Dyslexia is sometimes described as ‘word-blindness’. For the non-dyslexic, this can be a hard concept to grasp. How can you “not see” words on a page if you can see everything else around you perfectly well?
The experience of dyslexia and this idea of ‘word blindness’ is described beautifully by a 15-year old boy we recently assessed:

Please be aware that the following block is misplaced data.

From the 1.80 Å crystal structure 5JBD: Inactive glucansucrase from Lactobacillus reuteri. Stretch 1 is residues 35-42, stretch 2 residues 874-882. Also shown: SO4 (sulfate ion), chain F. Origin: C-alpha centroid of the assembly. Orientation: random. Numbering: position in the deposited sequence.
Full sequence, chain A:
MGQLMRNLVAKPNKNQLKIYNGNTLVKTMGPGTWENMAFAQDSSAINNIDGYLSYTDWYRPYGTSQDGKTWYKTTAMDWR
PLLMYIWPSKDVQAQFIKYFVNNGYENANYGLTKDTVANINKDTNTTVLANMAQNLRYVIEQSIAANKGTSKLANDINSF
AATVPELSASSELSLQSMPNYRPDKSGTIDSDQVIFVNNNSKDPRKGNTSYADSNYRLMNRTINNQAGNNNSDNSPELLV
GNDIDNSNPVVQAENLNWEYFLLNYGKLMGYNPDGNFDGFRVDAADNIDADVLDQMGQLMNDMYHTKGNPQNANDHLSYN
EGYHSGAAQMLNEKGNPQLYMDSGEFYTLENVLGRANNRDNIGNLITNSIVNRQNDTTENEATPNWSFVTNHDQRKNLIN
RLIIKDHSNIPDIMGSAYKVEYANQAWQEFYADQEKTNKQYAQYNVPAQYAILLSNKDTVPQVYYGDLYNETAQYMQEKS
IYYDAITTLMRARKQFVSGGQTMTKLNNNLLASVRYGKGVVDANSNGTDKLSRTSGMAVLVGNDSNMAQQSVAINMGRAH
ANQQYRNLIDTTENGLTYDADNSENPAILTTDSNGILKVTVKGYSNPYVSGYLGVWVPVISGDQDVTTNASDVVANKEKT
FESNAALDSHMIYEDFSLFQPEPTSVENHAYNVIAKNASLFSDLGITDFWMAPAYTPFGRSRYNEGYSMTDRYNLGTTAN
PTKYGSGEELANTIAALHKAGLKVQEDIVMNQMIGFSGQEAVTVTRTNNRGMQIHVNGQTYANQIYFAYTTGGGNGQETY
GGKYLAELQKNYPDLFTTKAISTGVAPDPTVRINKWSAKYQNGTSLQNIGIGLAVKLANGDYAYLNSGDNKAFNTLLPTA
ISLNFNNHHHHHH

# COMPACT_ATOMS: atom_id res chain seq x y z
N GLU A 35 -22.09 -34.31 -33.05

“Some people who are dyslexic say that letters and words move around on the page for them, and that is what makes it so hard to read. That is not what it is like for me. For me, letters disappear, and I just have to ‘make-up’ the letters that are missing. So, for example, the word ‘tried’, I might see as ‘t d’, so I just do my best to fill in the gaps for the letters I can’t see. To me, that word could be ‘tried’ or ‘tired’, or ‘told’ or ‘tiled’. It means I have to work really hard to use the meaning of the sentence in which a word appears to make a good guess as to what it might be. It does mean that reading takes a lot of energy. It also slows me down and if I choose the wrong word, it can totally stuff up the meaning of a sentence!”